Why Do Couples Breakup?
Romantic relationships are essential to a person’s wellbeing. Unfortunately, over forty percent of newlyweds divorce (American Psychological Association, 2018). Clearly, relationships are not easy to maintain. An understanding of the causes of breakups can help couples to keep healthy relationships. Despite the need for a person to experience intimacy with a partner and commit to his or her family, it is improper for one to hold on to a failed relationship. The incompatibility of a couple, presence of infidelity, and a partner’s withdrawal are the main reasons for failed relationships and subsequent breakups. Luckily, there are steps that couples can follow to ensure that their relationships remain vibrant and healthy.
Most couples experience three stages in their relationships: projection, disillusionment, and conflict. How couples navigate these stages determine whether they are compatible. In the beginning, relationships appear rosy, and partners may establish wrong projections about each other. Usually, the partners do not view each other as they are but as how they would like them to be (Deitz, 2016). After the projection stage, partners move to the disillusionment phase. In this stage, couples learn the real character of their partner. If a spouse has an extremely bad character, this stage can lead to a divorce. Lastly, there is the conflict phase. In this stage, the partners establish whether they should struggle to maintain their relationship (Deitz, 2016). If the couple is incompatible after these stages, they ultimately divorce.
Infidelity is usually the most serious breach of trust in a relationship. Adultery puts much strain on a relationship. According to Camp, between fifteen and fifty percent of divorces are due to infidelity. Adultery in a marriage innately causes tension situation among the parties involved. Naturally, the spouse who remained faithful may feel betrayed, angry, and grief. He/she may also develop an urge to revenge. For the spouse who cheated, he/she may have guilt and feel angry for themselves (Camp, n.d.). In some cases, the adulterous spouse may misplace the blame on their partner for making them cheat.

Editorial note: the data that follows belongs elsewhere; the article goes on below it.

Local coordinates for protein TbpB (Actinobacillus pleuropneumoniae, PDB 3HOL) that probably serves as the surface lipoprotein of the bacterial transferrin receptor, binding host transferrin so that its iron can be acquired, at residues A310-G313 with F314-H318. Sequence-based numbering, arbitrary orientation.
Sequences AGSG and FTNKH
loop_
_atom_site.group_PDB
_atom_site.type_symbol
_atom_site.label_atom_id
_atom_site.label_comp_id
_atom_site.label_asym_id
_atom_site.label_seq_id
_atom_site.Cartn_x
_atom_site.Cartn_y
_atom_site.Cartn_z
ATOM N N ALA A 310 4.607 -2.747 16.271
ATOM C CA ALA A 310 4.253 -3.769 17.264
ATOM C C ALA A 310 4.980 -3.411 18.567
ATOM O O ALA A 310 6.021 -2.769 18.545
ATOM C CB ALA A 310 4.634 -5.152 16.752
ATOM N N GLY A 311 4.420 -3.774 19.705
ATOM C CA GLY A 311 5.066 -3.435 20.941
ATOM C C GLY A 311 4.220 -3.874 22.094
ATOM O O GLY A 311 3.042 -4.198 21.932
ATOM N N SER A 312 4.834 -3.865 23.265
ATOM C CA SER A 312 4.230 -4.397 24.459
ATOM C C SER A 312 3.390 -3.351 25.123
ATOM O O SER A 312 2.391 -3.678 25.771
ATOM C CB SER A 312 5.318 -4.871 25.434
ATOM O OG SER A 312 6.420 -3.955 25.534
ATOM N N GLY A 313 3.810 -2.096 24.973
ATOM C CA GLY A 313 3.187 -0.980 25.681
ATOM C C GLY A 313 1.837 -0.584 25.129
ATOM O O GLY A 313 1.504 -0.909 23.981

Emotional withdrawal of a partner is similar to an emotional divorce. When a partner is withdrawn, he or she can no longer love or bound with anything that his/her spouse does. Worst of all, withdrawal makes the other partner’s attempts to build the relationship futile (Barr, 2018). Withdrawal in relationships occurs when one spouse is unable to meet the needs of the other. In some cases, a person may withdraw due to unresolved childhood emotional traumas such as growing with an emotionally withdrawn parent (Barr, 2018). Past traumatic experiences in a relationship can also make some people withdraw to protect themselves. Finally, conflict-filled relationships can cause one spouse to emotionally withdraw, especially if the other partner does not show any desire to resolve the problem (Barr, 2018). The main problem with emotional withdrawal is that it encourages the other partner to withdraw and increases the chances of infidelity in the marriage.
In conclusion, every relationship has ups and downs; fortunately, most of these challenges can be tackled. Talking openly is an essential component of a healthy relationship since it can break barriers in emotionally withdrawn relationships. It can also enable couples to learn each other and help them to avoid conflicts. On the contrary, avoiding to communicate about difficult subjects can breed resentment in a relationship. Besides communication regularly, couples should keep their relationship interesting by periodically performing enjoyable activities. Interesting relationships increase intimacy and reduce the chances of infidelity. Finally, since relationships are always work-in-progress, partners must strive to make theirs better every day.
American Psychological Association. (2018). Happy couples: How to keep your relationship healthy. Retrieved from http://www.apa.org/helpcenter/healthy-relationships.aspx.
Barr, K. (2018). Emotional withdrawal from a relationship. Retrieved from https://oureverydaylife.com/emotional-withdrawal-relationship-42113.html.
Camp, M. (n.d.). The effect (or lack therefore) infidelity on divorce. Retrieved from https://mensdivorce.com/effect-lack-thereof-infidelity-divorce/.
Deitz, B. (2016, Aug 15). Why do so many couples break up after a year or two? 9 experts weigh in. Retrieved from https://www.bustle.com/articles/178263-why-do-so-many-couples-break-up-after-a-year-or-two-9-experts-weigh-in.